CMS-CCSQ  recommends this Level 2 data element be added to USCDI v5. Emergency Department Notes should be a distinct clinical note data element to distinguish data from other Progress Notes, for the purposes of coordination of care and care continuity for routine exchange throughout the course of care. Emergency Departments can be fully integrated within a healthcare system, fully independent and administratively distinct from a nearby healthcare or hospital system, or some intermediate state between these extremes. This ensures capture of a critically unique encounter type that represents a key interface between and across acute and outpatient care settings and therefore an important component of both acute and chronic disease management. A separate Emergency Department Notes data element will also ensure patient access to this information and will support transitions of care. This data element is currently classified with LOINC Group Code LG41825-7 or at the Emergency Department Discharge Summary Note LOINC 59258-4, at a minimum. This aligns with the ISWG Recommendations on Draft USCDI v4  (April 12, 2023) to include LOINC 59258-4 Emergency Department Discharge Summary as the generic or minimum Emergency Department Note codes.

CMS-CCSQ USCDIv4 Priority: Emergency Department Note

Emergency Department Notes should be a distinct clinical note data element to distinguish data from other Progress Notes, for the purposes of coordination of care and care continuity. This ensures capture of a critically unique encounter type that represents a key interface between and across acute and outpatient care settings. A separate Emergency Department Notes data element will also ensure patient access to this information. As historically vulnerable and underserved populations disproportionately use Emergency Departments for primary care, these clinical notes may be particularly useful in supporting the ONC USCDI v4 goals of addressing needs of underserved communities and public health interoperability needs related to emergency response.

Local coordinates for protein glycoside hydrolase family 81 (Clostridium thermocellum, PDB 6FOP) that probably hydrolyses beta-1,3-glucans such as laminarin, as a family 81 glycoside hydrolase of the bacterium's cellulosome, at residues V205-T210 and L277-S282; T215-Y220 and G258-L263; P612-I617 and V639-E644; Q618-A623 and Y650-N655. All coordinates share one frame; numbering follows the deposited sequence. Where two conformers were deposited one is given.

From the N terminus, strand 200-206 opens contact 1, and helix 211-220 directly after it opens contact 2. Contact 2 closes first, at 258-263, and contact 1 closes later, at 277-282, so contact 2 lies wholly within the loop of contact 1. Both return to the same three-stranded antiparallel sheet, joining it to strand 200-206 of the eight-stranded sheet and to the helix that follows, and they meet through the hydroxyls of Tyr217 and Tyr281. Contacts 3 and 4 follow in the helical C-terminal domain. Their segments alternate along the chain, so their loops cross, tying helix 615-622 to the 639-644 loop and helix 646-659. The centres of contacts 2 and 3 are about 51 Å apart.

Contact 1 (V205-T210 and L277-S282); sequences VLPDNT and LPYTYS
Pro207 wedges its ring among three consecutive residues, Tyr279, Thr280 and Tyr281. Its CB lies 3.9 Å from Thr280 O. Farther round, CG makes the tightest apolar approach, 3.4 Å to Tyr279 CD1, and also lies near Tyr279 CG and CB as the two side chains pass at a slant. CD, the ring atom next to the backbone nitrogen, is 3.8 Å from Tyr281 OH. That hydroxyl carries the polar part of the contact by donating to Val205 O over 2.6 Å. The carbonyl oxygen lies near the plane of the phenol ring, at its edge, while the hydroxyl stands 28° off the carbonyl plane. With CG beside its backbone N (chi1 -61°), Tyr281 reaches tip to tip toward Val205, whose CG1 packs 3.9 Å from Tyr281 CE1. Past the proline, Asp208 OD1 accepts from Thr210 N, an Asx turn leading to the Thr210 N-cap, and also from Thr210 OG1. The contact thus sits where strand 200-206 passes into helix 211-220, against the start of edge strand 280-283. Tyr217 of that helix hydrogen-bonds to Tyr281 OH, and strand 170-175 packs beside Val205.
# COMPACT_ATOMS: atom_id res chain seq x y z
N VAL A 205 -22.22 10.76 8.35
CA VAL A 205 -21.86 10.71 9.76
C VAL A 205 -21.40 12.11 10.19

Maturity:

  • Current standards:
    • LOINC codes, Emergency department|ANYTypeofService|ANYKindofDocument|ANYRole|ANYSubjectMatterDomain, LOINC Group Code LG41825-7 or at a minimum, Emergency department Discharge summary note, LOINC 59258-4.
  • Current uses, exchange, and use cases: Emergency department notes are exchanged and used routinely throughout the course of care. Emergency Departments can be fully integrated within a healthcare system, fully independent and administratively distinct from a nearby healthcare or hospital system, or some intermediate state between these extremes. They represent a unique and critical connection between inpatient and outpatient care settings and are therefore an important component of both acute and chronic disease management. The information is particularly important to reflect a patient’s health status to support transitions of care.